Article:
IIE Networker - Spring 2010 - (Page 18)

COUNTRY FOCUS: INDIA The following two articles present two different perspectives on international academic exchange between the United States and India. To help readers understand student mobility trends, IIE’s Rajika Bhandari and Ajit Motwani present the recent data and perceptions of the U.S. among Indian students. Rahul Choudaha, Associate Director of Development & Innovation at World Education Services, provide tips for using social media to effectively recruit Indian students. These authors also contributed to a new IIE/AIFS Foundation publication, International India: A Turning Point in Educational Exchange with the U.S. U.S.-India Exchange: Ready for a “New Era”? By Rajika Bhandari and Ajit Motwani India is the cradle of the human race, the birthplace of human speech, the mother of history, the grandmother of legend and the great-grandmother of tradition. -Mark Twain, 1835–1910 MARK TWAIN, LIKE many other peripatetic travellers of his generation, knew that the best education is often acquired by crossing borders and learning about different cultures. Twain’s world travels between 1891 and 1901 took him to India, a country that in ancient times was a thriving center for higher education and a destination for scholars from all across the world. Today, educational exchanges remain the most significant vehicle for cultural learning and sharing societal values, and U.S.-India academic exchange has perhaps never showed so much potential for growth. However, the global economic downturn and India’s strained higher education system have caused concern in some quarters. This article outlines recent trends in U.S.India exchange and presents results from an IIE survey of Indian students’ perceptions, arguing overall that the future of U.S.-India exchange is bright. Renewed Interest in Expanding Educational Ties High-level government officials in both India and the United States have gone on record recently with vocal support for expanding the U.S.-India educational exchange relationship in the coming months and years. Observers are optimistic that U.S.-India exchange is headed toward renewal and increased engagement, or toward a “new era,” as stated by U.S. Department of State Under Secretary for Political Affairs William J. Burns. The recent visit of Kapil Sibal, India’s Minister of Human Resource Development, raised additional hopes when a meeting with U.S. Secretary of Education Arne Duncan resulted in a pledge on both sides to establish a U.S.-India Education Council. The U.S.-India relationship is receiving focused attention at the highest levels of leadership, as seen in the recent state visit of Indian Prime Minister Manmohan Singh to the United States, the first of Barack Obama’s presidency. As Singh said during the visit, “Both countries must work together to support each other’s growth, prosperity.” At the time of its independence from the British in 1947, India had only about 20 universities and 500 colleges. Although that number has today grown to an impressive 400 universities and 21,000 colleges, making India’s higher education system one of the largest in the world, only a small number of select Indian institutions are able to offer a high-quality education to students. This is, in part, why over 160,000 Indian students travel abroad each year to meet their educational needs. The growing academic mobility between the U.S. and India is due in no small part to the recent boom in the Indian economy, a success story of a developing nation on a sharp trajectory of sustained growth of over 6.5 percent even during the global downturn. This, coupled with the fact that the rapidly expanding Indian middle class places high priority on providing its children with the best available education, presents a timely opportunity for investment and partnership with the Indian education sector. But the reverse side of the story of India’s phenomenal growth is that the country has a population of over 600 million under 25 years of age, a group that is not only India’s greatest asset but that also has the potential to become a liability unless it is adequately educated and trained to succeed in today’s knowledge economy and globalized world. With over 60 percent of the population below 25 years and less than 12 percent of the relevant age group having access to higher education (with an even smaller proportion having access to quality education), India needs to provide quality higher education to reap the demographic benefits of a young population. Perceptions and Attitudes toward the U.S. among Indian Students In order to better understand the attitudes and perceptions of Indian students toward the United States, IIE conducted a survey in India during summer 2009 of over 1,000 prospective Indian students. Students were surveyed on their preferred study abroad destinations, their reasons for studying abroad, the major obstacles they faced and their main sources of information on study abroad, as well as their opinions of the U.S. as a potential study abroad destination compared to five other key host destinations. The survey, conducted on behalf of the U.S. Department of State, Bureau of Educational and Cultural Affairs, resulted in three major findings: • The U.S. is the destination of choice for the majority of respondents, with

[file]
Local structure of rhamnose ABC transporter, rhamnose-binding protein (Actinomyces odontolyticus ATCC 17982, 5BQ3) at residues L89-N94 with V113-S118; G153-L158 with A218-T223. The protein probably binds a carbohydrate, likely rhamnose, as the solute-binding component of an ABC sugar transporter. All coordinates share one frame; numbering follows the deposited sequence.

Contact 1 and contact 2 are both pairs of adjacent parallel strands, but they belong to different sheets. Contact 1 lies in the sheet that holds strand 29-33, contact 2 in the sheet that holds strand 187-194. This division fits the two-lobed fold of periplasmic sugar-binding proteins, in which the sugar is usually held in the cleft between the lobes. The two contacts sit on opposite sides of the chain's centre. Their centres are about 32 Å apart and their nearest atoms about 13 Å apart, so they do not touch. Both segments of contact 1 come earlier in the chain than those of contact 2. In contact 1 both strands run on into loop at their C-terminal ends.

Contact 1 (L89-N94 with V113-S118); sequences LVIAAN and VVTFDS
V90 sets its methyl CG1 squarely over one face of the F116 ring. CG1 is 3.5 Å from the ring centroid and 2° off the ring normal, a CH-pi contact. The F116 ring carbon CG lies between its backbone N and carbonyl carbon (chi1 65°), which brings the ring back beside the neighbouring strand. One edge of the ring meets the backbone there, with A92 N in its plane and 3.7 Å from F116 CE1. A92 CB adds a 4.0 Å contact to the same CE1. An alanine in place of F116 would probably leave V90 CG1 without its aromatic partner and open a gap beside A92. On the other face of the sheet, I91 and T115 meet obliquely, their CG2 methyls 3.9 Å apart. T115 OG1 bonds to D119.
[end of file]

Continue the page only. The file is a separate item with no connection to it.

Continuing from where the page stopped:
Table of Contents for the Digital Edition of IIE Networker - Spring 2010

IIE Networker - Spring 2010
Contents
Message from Allan E. Goodman
News
IIE Networker University Presidents Interview Series: Professor Tan Chorh Chuan, President, National University of Singapore (NUS)
2010 IIE Andrew Heiskell Awards: Best Practices in International Education
U.S.-India Exchange: Ready for a “New Era”?
Using Social Media to Recruit Indian Students Rahul Choudaha, World
Advancing Sustainability: Alcoa Foundation ProgramServes as Catalyst for Greater International Collaboration for Universities
A New Frontier in China for the University of Montana
The View from Vietnam: Perceptions of Prospective
When Meaningful Partnerships Work: Developing World-Class Indonesian Geoscientists
Rising Demand from Southeast Asian Professionals for Tertiary Executive Education Programs: When Quality Matters
Advertisers’ Index
IIE Program Profile

IIE Networker - Spring 2010